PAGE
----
Androgynous Model Rain Dove Talks Gender, Language and All Things Fashion

RAIN DOVE MODELS TOPLESS AS AN ANDROGYNOUS MODEL.
Rain Dove is a 6-foot-2 androgynous model and a gender capitalist. She knows that gender is a social construct and she knows that fashion, the very industry in which we see just incremental reform, has the potential to be a catalyst for positive change in the world. She models as all genders. She models as a human being.

Dove grew up feeling like an “ugly woman” on a rural farm in Vermont, where she was dubbed the nickname, Tranny Danny. She only fell into modeling after losing a bet on a Cleveland Browns football game, but soon recognized that her involvement in the industry was an unintentional, but indubitable source of activism.

But like gender’s many pegs, Dove’s career is defined by more than just modeling. She has degrees in genetic engineering and civil law from the University of California, Berkeley, and writes for a variety of academic publications. She’s worked as a firefighter in Colorado under a male pseudonym, she still does construction, she has an undisclosed art gallery launching in November and an ensuing fashion line that will come with it. She’s a philanthropist who volunteers her time in Midtown, New York’s horse stables and charities around the country. And Dove has aspirations of acting.
She says, “I’m not going to try to prove a point until I’m fucking famous.” Though she’s not trying to prove a point, Dove is nonetheless proving that the we are more than confining, socially constructed labels; we are more than men and women, models and business people. We are human beings with a gamut of interests—and that doesn’t stop short of sexuality, orientation, gender identity or anything else.

 

Rain Dove poses on a motorcycle as an androgynous model. Nomi Ellenson.

 

On being herself:

I’ve never had to explain myself before. I’ve always been able to do what I want to do, when I wanted to do it. And I’ve orchestrated my life in a way where I can get the best out of everything, by presenting myself however I felt was beneficial. I never thought of it as a political act, and I surely wasn’t trying to offend the feminist movement, enjoying the benefits of patriarchy. But that’s just how I lived my life, I didn’t think about it. I didn’t think about upsetting people, I was just like, I don’t have time to stand in line and wait for my turn as a woman because I needed to step down, or as a person who enjoys similar genitals, aka gay. I don’t have time to wait for some hetero-person…whether it be age, race, height, sexuality, it doesn’t matter, I just don’t have time; my life is short. I just go out there every day and I don’t wait my turn in life.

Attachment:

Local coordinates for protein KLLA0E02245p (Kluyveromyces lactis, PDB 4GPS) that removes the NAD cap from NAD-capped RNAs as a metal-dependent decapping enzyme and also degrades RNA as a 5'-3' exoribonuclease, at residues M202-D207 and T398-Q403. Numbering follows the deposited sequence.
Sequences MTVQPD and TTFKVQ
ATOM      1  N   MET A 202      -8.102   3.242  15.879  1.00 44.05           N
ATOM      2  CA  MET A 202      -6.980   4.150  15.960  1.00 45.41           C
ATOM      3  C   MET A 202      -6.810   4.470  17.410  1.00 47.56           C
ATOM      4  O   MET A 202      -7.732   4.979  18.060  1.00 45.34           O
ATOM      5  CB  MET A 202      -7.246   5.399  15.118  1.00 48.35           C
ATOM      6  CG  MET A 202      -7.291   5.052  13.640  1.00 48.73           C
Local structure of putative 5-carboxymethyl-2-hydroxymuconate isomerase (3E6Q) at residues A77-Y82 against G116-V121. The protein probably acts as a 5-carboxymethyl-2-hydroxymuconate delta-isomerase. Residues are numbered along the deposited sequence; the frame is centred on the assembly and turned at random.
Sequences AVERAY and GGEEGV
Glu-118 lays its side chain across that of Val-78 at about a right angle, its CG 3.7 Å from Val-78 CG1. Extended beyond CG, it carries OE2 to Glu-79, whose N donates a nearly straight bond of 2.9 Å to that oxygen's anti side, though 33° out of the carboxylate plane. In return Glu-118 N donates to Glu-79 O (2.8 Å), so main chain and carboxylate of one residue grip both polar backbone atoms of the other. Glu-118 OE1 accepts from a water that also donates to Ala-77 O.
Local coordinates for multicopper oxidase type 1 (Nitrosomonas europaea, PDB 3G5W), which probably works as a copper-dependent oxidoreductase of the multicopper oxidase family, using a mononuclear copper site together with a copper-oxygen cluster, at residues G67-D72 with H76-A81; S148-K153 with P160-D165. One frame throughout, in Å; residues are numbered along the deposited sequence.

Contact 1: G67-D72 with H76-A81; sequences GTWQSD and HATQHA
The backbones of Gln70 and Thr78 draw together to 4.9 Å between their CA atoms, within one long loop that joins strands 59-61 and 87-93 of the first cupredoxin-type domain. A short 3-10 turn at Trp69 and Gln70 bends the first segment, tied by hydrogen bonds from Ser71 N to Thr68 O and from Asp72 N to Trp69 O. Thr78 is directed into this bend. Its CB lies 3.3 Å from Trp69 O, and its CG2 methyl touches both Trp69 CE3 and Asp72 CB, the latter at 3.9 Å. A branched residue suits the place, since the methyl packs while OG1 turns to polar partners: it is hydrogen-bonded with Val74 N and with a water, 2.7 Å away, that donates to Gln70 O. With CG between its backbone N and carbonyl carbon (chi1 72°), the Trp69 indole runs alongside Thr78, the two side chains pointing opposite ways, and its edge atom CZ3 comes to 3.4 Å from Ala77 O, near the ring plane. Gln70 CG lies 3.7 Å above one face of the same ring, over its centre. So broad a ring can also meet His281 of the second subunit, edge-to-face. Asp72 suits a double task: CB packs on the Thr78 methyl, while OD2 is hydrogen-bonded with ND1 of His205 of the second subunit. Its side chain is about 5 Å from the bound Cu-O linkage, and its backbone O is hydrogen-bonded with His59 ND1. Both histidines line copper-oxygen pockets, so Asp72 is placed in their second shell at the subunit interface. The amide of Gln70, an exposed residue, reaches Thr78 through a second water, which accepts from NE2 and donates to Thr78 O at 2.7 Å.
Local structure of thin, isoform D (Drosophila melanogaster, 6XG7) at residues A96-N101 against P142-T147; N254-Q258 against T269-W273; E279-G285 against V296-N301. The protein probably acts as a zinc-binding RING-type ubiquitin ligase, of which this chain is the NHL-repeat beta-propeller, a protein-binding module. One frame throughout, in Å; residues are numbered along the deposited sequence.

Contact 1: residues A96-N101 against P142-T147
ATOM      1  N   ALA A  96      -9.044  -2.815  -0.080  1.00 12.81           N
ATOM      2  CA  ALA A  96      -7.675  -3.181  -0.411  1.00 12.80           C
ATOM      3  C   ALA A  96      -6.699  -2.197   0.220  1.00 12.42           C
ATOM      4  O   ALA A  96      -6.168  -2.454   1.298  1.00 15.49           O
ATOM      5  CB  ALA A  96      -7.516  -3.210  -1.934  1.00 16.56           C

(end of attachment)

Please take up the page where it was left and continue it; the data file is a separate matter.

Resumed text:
I think, Is this networking event going to be more beneficial as masculine or feminine, and how do people treat either sex? Is this situation going to be better if I’m a boy or a girl? I’ll dress the way I feel comfortable. I never really thought about it as I’m dressing like a boy or a girl, I was like, I realized that people who look this way, whether they’re male or female, but people who look this way, tend to get more opportunities. Later on, I got into the fashion industry and people started asking me questions about this.

I get yelled at and called a “faggot.” I feel physically unsafe when I wear a dress, because people don’t believe that I am biologically female. And I get a lot of transphobia, and, ‘You’re a fucking ugly person.’ People comment on my things. I took a picture in lingerie next to three really stunning people: one of them has a prosthetic leg, one of them is a plus size model and the other one is really short. And then there’s me, and none of the other three models had anything said about them, but what people kept saying was, ‘That’s a dude on the left!’ and ‘Did they photoshop his junk out?’

I just keep doing what I’m doing, and I make it really hard for them to criticize me, because I’m going to do it regardless. I want them to realize that no matter what they say or how they feel, it’s not going to change what I’m doing. And when they’re on their death beds, and they want five seconds to say to somebody that they love very much, that they love them, they won’t be able to do it because they wasted their time on me. I want them to value their time. My goal is not to tear people down or tell people to fuck off and get a life; my goal is to tell people to start valuing themselves a little bit more; I want people to treat themselves more. I want people to treat themselves like taking care of themselves is their job.

 

Rain Dove is a 6-foot-2 androgynous model who’s walked both NYFW Men’s and NYFW,   as well as queer runway events.

 

On language:

I don’t have a problem with labels. We need to be able to describe the world around us. We need to be able to communicate about things, and what we see, and how we feel and how we perceive it. And how we feel about ourselves to other people, and labels are a way to do it. Labels are just a definition. Every definition is a label. But I don’t like limitations. And sometimes labels are limitations; they’re exclusive. And gender doesn’t mean the same thing for every person. Sex and gender are so different and people often think sex and gender are the same thing…